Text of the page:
Wednesday, December 5, 2012

What Is the Argument from Reason?

The Argument from Reason is a collection of arguments that attempt to move from some fact about human reason to some claim about worldviews. Since human beings use our reasoning ability regularly, it is all too easy to ignore (a) the metaphysical implications of reliable cognitive faculties, and (b) the skeptical implications of an atheistic worldview.

Consider the following (admittedly oversimplified) argument.

  1. Human beings have the ability to reason about ourselves, the world, and God.
  2. We treat our reasoning ability as generally reliable.
  3. If Naturalism is true, our beliefs must be the result of physical processes in our brain.
  4. But if our beliefs (both true and false beliefs) are the result of physical processes, they are governed by laws of nature, which are incapable of reasoning or of preferring true beliefs to false beliefs.
  5. Hence, on Naturalism, human reasoning ability is not generally reliable (because it is grounded in natural objects, processes, and laws that have no concern for truth).
  6. Hence, if I affirm Naturalism, I cast significant doubt on my beliefs, including my belief in Naturalism.

The only way out of this conundrum for naturalists is to claim that, in the Darwinian struggle for survival, reliable cognitive faculties conferred a selection advantage on certain organisms, and that organisms with generally reliable belief-forming faculties had an advantage over organisms with less reliable faculties.

But this response fails for a number of reasons. Consider, for instance, another version of the Argument from Reason.

  1. Natural selection does not favor truth. It favors traits that help organisms survive and reproduce.
  2. False beliefs are often just as effective (or even more effective) than true beliefs.
  3. Hence, in the struggle for survival, cognitive faculties that produced false beliefs would have been selected whenever the resulting behavior was beneficial.
  4. Hence, if Naturalism is true, human reasoning ability is fundamentally unreliable, for it is the product of a selection process that doesn’t favor truth over falsehood.
  5. Hence, if I affirm Naturalism, I cast significant doubt on my beliefs, including my belief in Naturalism.

Apart from defeating Naturalism, the Argument from Reason may also be used to support Mind-Body Dualism (by showing that reason must include something non-physical) and Theism (via a version of the Design Argument).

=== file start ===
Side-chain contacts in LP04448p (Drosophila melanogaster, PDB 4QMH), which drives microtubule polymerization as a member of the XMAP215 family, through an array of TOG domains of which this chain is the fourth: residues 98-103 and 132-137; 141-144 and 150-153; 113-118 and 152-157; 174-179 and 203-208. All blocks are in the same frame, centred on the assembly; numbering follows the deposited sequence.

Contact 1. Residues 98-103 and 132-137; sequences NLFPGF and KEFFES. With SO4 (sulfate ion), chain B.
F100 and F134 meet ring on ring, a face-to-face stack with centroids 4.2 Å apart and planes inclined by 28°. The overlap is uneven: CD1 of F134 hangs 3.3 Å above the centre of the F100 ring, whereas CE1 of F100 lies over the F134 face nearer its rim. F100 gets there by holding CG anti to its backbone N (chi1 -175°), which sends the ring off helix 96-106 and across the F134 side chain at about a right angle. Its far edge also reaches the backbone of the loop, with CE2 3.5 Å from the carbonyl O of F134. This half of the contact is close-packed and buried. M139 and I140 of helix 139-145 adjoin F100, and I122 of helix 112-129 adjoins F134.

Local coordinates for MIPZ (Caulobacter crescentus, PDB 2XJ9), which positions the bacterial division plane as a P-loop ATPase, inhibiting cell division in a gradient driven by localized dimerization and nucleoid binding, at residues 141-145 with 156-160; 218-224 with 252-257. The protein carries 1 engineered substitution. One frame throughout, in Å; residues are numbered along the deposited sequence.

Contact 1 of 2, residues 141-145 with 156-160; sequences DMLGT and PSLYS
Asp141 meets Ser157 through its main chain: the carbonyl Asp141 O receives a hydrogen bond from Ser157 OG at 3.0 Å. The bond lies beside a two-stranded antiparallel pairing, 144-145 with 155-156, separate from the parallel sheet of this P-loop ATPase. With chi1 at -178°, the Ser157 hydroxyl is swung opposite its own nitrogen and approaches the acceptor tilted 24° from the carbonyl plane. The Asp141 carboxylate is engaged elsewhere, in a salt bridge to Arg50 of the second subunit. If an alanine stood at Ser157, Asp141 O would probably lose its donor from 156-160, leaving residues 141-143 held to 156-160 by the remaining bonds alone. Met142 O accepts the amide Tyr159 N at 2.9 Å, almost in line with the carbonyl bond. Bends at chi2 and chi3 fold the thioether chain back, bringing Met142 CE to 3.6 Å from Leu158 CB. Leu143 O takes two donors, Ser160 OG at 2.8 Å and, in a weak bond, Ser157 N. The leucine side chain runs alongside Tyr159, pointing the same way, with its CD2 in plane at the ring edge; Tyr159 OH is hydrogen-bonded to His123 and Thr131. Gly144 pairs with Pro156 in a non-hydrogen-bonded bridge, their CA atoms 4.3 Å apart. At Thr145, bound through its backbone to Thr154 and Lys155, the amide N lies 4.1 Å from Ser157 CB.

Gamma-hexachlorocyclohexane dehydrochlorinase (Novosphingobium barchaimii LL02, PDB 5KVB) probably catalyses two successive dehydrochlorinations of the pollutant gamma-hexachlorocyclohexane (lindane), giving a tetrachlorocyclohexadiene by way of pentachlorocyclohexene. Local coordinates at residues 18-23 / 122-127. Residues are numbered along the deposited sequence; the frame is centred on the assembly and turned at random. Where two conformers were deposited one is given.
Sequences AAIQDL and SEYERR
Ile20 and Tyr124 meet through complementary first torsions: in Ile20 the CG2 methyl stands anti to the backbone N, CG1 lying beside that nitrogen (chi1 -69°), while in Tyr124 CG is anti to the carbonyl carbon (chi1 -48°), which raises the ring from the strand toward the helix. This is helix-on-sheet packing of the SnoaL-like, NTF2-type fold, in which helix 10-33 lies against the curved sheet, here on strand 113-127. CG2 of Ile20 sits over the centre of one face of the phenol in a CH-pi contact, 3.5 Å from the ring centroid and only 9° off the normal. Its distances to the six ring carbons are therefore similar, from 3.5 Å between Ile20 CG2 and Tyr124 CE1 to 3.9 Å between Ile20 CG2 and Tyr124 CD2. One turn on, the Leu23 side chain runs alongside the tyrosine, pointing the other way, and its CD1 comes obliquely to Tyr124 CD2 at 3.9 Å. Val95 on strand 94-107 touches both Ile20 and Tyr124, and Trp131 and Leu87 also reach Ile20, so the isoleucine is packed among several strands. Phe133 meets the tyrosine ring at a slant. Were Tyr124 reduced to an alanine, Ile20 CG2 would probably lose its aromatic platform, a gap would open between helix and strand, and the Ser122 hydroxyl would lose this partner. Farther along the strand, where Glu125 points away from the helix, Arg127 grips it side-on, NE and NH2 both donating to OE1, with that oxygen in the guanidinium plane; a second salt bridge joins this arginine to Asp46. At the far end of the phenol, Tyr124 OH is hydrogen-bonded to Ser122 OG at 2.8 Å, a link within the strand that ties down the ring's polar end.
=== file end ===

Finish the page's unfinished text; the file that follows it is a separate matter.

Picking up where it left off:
For more information on the Argument from Reason, see (in this order, if possible):

Tuesday, November 20, 2012

The Magician's Twin: C.S. Lewis and the Case against Scientism

More than a half century ago, famed writer C.S. Lewis warned about how science (a good thing) could be twisted in order to attack religion, undermine ethics, and limit human freedom. In this documentary, "The Magician's Twin: C.S. Lewis and the Case Against Scientism," leading scholars explore Lewis's prophetic warnings about the abuse of science and how Lewis's concerns are increasingly relevant for us today.

Monday, October 22, 2012

New Site Under Construction

Greetings! The old Acts 17 site was a Flash site, and I didn't know how to keep it updated. I'm in the process of switching everything over to Google Blogger (which I know how to use), but I'm busy working on several projects, so it might take a while to get things running. Please check back soon!

Tuesday, September 4, 2012

Deliver Us from Dawkins

Just what the world needed. More complaining about imaginary persecution. Thanks Richard.

THE GUARDIAN--Richard Dawkins wants America's atheists to stand up and be counted. He wants them to form a lobby that's capable of challenging the religious culture they inhabit. He says that about 10% of the nation is atheist - if these godless millions unite, then they can begin to influence national politics. Dawkins has even tried to start the ball rolling, by launching a movement called the Out Campaign.

The name echoes the gay rights movement, of course, and so does Dawkins' rhetoric: he talks of coaxing the nervous atheists out of the closet. The implication is that atheists are at present victims of discrimination. Dawkins cites the evidence of his postbag: he has received letters from atheists who are scared to come out, he says. Some fear the anger of families, others fear that they will be fired.

He offers another comparison:

"When you think about how fantastically successful the Jewish lobby has been, though, in fact, they are less numerous, I am told - religious Jews anyway - than atheists and [yet they] more or less monopolise American foreign policy as far as many people can see. So if atheists could achieve a small fraction of that influence, the world would be a better place."

The comparison of American atheists to both homosexuals and Jews is very interesting. It is tantamount to crying: "Let's seek influence through posing as a victimised minority!" How Nietzsche would smile at the sight of a man so blatantly trying to foster a sense of resentment. American atheists "have been downtrodden for a very long time" he says, "so I think some sort of political organisation is what they need."

What is it that Dawkins actually wants? On one level the gay rights analogy gives the answer: he wants an end to discrimination against this minority. Apparently Americans distrust atheists more than any other minority group, including homosexuals, recent immigrants, or Muslims. He wants a cultural change, in which atheism becomes seen as a perfectly respectable viewpoint.

But the gay rights analogy is actually less relevant than the Jewish one. The truth is that Dawkins does not want equal rights; he wants what he says that the Jewish lobby has: disproportionate influence. If atheists had more political power, "the world would be a better place". He wants the gospel of atheism to spread; he wants it to change the culture. (Continue Reading.)